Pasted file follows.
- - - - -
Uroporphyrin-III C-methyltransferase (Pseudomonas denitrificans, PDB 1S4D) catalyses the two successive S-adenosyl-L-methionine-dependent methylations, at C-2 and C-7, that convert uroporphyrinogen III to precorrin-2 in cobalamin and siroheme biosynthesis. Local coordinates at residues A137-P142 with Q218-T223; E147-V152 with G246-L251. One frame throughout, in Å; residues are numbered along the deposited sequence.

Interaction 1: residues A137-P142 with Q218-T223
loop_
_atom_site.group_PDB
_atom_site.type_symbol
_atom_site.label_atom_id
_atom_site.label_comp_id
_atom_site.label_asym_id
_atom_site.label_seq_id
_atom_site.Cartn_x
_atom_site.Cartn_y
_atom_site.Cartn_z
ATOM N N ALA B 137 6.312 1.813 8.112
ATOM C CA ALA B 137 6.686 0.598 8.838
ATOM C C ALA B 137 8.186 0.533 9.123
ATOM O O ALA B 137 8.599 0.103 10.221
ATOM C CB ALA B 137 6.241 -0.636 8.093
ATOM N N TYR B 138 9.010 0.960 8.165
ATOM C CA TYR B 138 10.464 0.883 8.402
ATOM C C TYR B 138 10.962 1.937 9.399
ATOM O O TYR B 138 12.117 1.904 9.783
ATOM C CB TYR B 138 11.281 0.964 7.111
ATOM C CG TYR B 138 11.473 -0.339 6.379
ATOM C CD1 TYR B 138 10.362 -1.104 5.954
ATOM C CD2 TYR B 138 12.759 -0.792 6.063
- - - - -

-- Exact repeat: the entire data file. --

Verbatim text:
Uroporphyrin-III C-methyltransferase (Pseudomonas denitrificans, PDB 1S4D) catalyses the two successive S-adenosyl-L-methionine-dependent methylations, at C-2 and C-7, that convert uroporphyrinogen III to precorrin-2 in cobalamin and siroheme biosynthesis. Local coordinates at residues A137-P142 with Q218-T223; E147-V152 with G246-L251. One frame throughout, in Å; residues are numbered along the deposited sequence.

Interaction 1: residues A137-P142 with Q218-T223
loop_
_atom_site.group_PDB
_atom_site.type_symbol
_atom_site.label_atom_id
_atom_site.label_comp_id
_atom_site.label_asym_id
_atom_site.label_seq_id
_atom_site.Cartn_x
_atom_site.Cartn_y
_atom_site.Cartn_z
ATOM N N ALA B 137 6.312 1.813 8.112
ATOM C CA ALA B 137 6.686 0.598 8.838
ATOM C C ALA B 137 8.186 0.533 9.123
ATOM O O ALA B 137 8.599 0.103 10.221
ATOM C CB ALA B 137 6.241 -0.636 8.093
ATOM N N TYR B 138 9.010 0.960 8.165
ATOM C CA TYR B 138 10.464 0.883 8.402
ATOM C C TYR B 138 10.962 1.937 9.399
ATOM O O TYR B 138 12.117 1.904 9.783
ATOM C CB TYR B 138 11.281 0.964 7.111
ATOM C CG TYR B 138 11.473 -0.339 6.379
ATOM C CD1 TYR B 138 10.362 -1.104 5.954
ATOM C CD2 TYR B 138 12.759 -0.792 6.063